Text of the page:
Cataract surgery practice and endophthalmitis prevention by Australian and New Zealand ophthalmologists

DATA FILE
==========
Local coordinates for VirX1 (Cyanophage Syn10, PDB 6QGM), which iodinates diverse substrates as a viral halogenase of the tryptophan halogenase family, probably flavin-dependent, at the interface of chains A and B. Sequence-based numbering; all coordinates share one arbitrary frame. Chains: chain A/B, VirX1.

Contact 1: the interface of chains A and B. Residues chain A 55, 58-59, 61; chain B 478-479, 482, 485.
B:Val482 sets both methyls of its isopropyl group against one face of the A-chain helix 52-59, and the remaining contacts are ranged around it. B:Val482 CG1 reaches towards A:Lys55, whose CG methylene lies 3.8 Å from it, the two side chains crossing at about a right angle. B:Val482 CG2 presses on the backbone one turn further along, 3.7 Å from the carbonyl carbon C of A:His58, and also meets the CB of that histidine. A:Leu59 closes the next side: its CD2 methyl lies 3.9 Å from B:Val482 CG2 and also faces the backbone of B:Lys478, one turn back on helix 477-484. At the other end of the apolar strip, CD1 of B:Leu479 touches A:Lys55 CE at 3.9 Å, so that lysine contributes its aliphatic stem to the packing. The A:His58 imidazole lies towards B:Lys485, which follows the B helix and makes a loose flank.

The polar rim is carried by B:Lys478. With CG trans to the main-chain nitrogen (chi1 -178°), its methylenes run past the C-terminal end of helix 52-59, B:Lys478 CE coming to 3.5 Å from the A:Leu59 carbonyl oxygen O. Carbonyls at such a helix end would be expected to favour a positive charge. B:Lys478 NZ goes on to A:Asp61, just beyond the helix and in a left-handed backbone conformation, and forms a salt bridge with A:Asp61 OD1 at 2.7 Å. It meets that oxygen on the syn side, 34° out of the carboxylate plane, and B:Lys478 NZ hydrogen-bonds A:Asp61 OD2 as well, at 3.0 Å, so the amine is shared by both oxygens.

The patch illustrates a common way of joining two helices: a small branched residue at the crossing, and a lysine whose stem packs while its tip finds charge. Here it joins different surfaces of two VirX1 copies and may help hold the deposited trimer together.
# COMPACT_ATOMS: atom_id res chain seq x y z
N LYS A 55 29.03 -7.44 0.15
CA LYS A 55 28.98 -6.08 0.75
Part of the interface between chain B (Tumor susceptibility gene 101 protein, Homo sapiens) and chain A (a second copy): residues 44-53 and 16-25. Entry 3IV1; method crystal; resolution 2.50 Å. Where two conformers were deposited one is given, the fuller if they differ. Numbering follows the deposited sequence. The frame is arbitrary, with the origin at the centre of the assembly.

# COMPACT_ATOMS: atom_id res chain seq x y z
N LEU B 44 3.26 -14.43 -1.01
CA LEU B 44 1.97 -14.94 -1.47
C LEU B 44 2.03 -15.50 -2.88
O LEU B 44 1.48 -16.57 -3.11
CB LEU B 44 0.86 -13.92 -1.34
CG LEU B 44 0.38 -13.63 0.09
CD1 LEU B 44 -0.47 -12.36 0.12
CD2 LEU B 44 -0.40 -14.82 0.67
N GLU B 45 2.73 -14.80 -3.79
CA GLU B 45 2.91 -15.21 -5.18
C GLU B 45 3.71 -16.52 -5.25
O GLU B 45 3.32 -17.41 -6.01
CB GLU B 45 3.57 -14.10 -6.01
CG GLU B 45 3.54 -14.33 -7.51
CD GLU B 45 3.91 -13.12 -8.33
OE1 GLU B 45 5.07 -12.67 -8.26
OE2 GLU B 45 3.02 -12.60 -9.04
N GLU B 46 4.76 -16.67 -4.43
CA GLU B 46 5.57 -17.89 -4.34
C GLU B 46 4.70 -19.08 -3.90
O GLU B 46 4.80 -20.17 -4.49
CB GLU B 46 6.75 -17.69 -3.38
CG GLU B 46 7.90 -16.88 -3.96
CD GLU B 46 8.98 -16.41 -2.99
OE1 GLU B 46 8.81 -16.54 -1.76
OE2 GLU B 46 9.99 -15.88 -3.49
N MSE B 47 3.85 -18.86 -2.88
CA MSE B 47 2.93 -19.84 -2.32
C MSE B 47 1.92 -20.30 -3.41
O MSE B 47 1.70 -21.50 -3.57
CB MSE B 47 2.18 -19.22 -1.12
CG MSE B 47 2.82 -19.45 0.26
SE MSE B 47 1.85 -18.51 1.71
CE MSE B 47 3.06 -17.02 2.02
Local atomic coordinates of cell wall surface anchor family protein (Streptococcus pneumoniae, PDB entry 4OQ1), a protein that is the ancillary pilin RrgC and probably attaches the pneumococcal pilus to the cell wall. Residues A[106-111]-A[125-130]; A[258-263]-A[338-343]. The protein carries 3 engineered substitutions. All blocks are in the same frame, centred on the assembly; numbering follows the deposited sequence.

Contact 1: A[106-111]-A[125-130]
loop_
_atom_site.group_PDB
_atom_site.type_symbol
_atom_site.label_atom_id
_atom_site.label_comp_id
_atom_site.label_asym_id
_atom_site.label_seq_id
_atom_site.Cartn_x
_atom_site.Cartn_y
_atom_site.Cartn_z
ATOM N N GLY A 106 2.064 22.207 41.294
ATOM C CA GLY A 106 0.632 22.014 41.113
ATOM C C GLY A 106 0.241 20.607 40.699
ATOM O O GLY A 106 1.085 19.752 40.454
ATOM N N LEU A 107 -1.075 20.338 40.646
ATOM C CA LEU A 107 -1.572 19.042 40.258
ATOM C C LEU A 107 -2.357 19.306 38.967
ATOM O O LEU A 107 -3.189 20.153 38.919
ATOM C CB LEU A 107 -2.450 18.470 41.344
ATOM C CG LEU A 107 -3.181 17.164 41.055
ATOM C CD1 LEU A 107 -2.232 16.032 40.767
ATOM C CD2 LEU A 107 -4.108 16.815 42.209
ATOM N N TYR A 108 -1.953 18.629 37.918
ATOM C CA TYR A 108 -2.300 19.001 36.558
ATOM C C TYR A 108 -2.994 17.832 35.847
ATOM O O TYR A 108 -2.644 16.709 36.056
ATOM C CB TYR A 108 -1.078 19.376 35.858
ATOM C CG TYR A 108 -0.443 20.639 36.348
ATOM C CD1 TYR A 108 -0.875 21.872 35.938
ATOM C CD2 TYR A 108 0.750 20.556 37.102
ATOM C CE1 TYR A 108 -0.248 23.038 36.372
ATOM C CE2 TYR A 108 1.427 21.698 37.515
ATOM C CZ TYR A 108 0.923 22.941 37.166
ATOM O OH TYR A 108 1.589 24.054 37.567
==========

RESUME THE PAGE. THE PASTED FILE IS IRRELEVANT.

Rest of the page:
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PurposeOur aim was to examine current cataract surgery practice and the methods of chemoprophylaxis used in Australia and New Zealand, and to determine if these factors were related to self-reported incidence rates of postoperative endophthalmitis.MethodsAll Fellows and trainees of the Royal Australian and New Zealand College of Ophthalmologists were surveyed about their cataract surgery practices and methods of chemoprophylaxis for the prevention of postoperative endophthalmitis. Associations between self-reported incidence rates of endophthalmitis and clinical practice were examined using multivariate Poisson regression modelling.ResultsThere were 731 respondents (81.6% of 896 surveyed) to the survey. Respondents reported a total of 162 120 cataract operations and 92 cases of endophthalmitis in 2003, a cumulative incidence of 0.057%. The self-reported incidence of endophthalmitis varied from 0.034% in Victoria to 0.56% in the Northern Territory. Topical antibiotics were used preoperatively by 46.7% compared with 97.4% postoperatively; while only 44.1% used subconjunctival antibiotics. The routine use of subconjunctival antibiotic halved the self-reported incidence of postoperative endophthalmitis (incidence rate ratio 0.53, 95% confidence interval 0.30–0.92).ConclusionsSubconjunctival antibiotics may be beneficial in the prevention of endophthalmitis after cataract surgery.

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